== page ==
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Old July 27th, 2013, 12:48 PM   #16
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Privateers had a very specialized use in war, they were commerce raiders, they were not going to transport large numbers of troops, they were not going to confront the enemy fleet, they were not going to blockade, they were not going to lift a blockade. Asking why we needed a professional navy when we had privateers is a bit like asking why we need aircraft carriers when we have submarines.
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Old July 27th, 2013, 12:49 PM   #17

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Originally Posted by Aya Katz View Post
Presumably American privateers, like all American citizens, would be loyal to the United States and not switch sides for a mere fee. Armies also need trained artillerymen, and farmers with muskets are a poor substitute. But privateers had trained artillerymen among their crew.
Presume all you want, but that doesn't change the facts. Privateers were, at best mercenaries, and at worst impressed crews who had absolutely no loyalty.
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Old July 27th, 2013, 12:51 PM   #18

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Originally Posted by Aya Katz View Post
Did John Adams have much naval experience, outside of being commander in chief during the undeclared Quasi-War with France?
No, not really, but he quickly recognized the importance of having one
was and did all he could to find finances to use local shipping as a 'navy'
I learned a great deal about Mr. Adams as 'the father of the navy' on
a paper I wrote for my US History Masters course I wrote. But of course,
today, he isn't really considered the 'father' of the Navy as RoryMore echoed.
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Old July 27th, 2013, 12:56 PM   #19

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Originally Posted by Aya Katz View Post
Yes, that's true, about the smaller ships. Privateers operated on a shoestring, and they did not mind losing their small ships as long as they won a better prize. This made them more skillful and more economical.

Frugal Use of Resources in Privateering: How Dominique You Got His Start | Historia Obscura

The problem with standing navies is that they get very attached to their large ships, and they don't take the sorts of risks that a privateer would. Also, they cost a lot more to maintain, and raising the taxes to do so ends up requiring another military force, this one deployed against one's own citizens: the Revenue Service.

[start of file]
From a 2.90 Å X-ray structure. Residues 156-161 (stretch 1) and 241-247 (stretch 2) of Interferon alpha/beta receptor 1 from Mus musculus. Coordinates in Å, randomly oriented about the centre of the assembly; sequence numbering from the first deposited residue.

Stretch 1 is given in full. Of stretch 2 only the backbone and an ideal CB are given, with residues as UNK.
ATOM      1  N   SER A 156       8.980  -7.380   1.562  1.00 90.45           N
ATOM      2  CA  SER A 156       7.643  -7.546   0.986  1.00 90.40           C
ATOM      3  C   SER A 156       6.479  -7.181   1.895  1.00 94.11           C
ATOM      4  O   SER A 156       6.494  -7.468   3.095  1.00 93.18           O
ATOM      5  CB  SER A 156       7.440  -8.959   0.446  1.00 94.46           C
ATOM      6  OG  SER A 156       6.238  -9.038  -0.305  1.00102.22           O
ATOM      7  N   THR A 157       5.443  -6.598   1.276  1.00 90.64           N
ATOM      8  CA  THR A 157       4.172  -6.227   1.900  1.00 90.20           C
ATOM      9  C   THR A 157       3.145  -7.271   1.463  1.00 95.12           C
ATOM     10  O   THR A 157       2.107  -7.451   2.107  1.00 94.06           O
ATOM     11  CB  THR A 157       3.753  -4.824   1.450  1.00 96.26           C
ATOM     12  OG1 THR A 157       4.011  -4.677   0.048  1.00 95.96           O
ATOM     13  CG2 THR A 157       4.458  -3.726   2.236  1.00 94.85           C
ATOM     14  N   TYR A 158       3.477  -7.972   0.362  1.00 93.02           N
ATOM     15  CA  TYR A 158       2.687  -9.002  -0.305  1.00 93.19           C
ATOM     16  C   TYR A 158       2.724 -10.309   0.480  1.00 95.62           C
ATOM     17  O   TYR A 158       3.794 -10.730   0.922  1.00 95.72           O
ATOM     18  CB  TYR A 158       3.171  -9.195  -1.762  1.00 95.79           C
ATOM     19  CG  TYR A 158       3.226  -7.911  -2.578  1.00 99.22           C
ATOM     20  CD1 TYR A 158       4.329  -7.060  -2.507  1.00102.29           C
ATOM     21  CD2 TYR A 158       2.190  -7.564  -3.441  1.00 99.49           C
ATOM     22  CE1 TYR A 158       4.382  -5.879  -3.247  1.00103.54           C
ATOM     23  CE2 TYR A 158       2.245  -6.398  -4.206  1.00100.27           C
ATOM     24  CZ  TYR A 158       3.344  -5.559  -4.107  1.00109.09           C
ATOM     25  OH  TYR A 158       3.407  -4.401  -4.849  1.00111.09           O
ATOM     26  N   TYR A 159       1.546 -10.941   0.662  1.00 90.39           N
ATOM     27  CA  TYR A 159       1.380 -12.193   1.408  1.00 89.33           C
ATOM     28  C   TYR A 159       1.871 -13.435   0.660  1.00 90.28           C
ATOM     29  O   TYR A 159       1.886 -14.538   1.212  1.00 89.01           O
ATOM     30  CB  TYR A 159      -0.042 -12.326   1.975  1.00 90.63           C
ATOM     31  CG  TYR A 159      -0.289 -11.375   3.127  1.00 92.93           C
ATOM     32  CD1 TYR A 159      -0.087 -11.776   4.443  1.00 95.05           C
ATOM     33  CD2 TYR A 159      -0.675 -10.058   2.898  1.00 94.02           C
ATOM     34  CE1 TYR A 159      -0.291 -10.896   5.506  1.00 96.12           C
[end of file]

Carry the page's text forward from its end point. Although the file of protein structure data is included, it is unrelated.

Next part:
Again, this is problematic. Historically, privateers almost never engaged warships because they knew they were outclassed. At the very best, privateers could be used as commerce raiders. If you must defeat your enemy on the sea to gain control of the sea lanes (as Mahan argued necessary,) then privateers weren't the way to do it.
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Old July 27th, 2013, 01:30 PM   #20

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Note also that the US did not have a Navy from 1790-1797. We had a small naval force called the US Revenue Cutter Service, the forerunner of the US Coast Guard. A naval fleet was considered too expensive and the Articles of Confederation could not provide federal funding to build or operate a sea going fleet.

What I find really odd is that the US did have The Marine Corps, founded to serve as an infantry unit aboard naval vessels and was responsible for the security of the ship and its crew by conducting offensive and defensive combat during boarding actions and defending the ship's officers from mutiny. The quadrafoil on a Marine officer's dress cover is a historical item used to help snipers in the rigging identify friend from foe.
Not sure what they had the Marines doing while the Navy wasn't around....maybe someone here has some information?
The Revenue Cutter Service was the historical forerunner of the Coast Guard but the spiritual forerunner of the IRS. It collected taxes even times of war, and sometimes fought friends instead of foes.

The question of the Marines were doing when there was no Navy is of interest to me, too.